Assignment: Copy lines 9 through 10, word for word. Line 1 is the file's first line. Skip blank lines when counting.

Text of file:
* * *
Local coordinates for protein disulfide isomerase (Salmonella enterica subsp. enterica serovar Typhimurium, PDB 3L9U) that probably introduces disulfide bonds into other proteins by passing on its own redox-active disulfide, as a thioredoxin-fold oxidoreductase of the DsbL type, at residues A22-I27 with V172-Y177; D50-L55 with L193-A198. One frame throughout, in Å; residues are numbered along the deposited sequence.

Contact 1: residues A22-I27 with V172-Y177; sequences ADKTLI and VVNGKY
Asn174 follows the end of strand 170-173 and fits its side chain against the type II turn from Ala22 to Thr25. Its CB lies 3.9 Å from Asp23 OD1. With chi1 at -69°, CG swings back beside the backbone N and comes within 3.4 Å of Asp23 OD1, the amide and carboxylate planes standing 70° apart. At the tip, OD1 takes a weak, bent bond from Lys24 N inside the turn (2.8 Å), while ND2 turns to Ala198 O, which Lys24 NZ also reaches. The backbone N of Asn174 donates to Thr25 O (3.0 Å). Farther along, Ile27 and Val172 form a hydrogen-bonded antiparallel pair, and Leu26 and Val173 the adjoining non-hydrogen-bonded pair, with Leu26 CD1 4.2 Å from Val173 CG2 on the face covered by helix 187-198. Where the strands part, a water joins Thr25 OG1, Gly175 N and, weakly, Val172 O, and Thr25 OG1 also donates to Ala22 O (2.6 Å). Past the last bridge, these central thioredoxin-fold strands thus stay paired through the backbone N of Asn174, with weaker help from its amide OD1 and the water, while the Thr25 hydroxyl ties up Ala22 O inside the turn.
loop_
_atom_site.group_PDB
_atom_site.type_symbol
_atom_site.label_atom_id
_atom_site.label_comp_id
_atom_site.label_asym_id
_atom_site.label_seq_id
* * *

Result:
_atom_site.label_asym_id
_atom_site.label_seq_id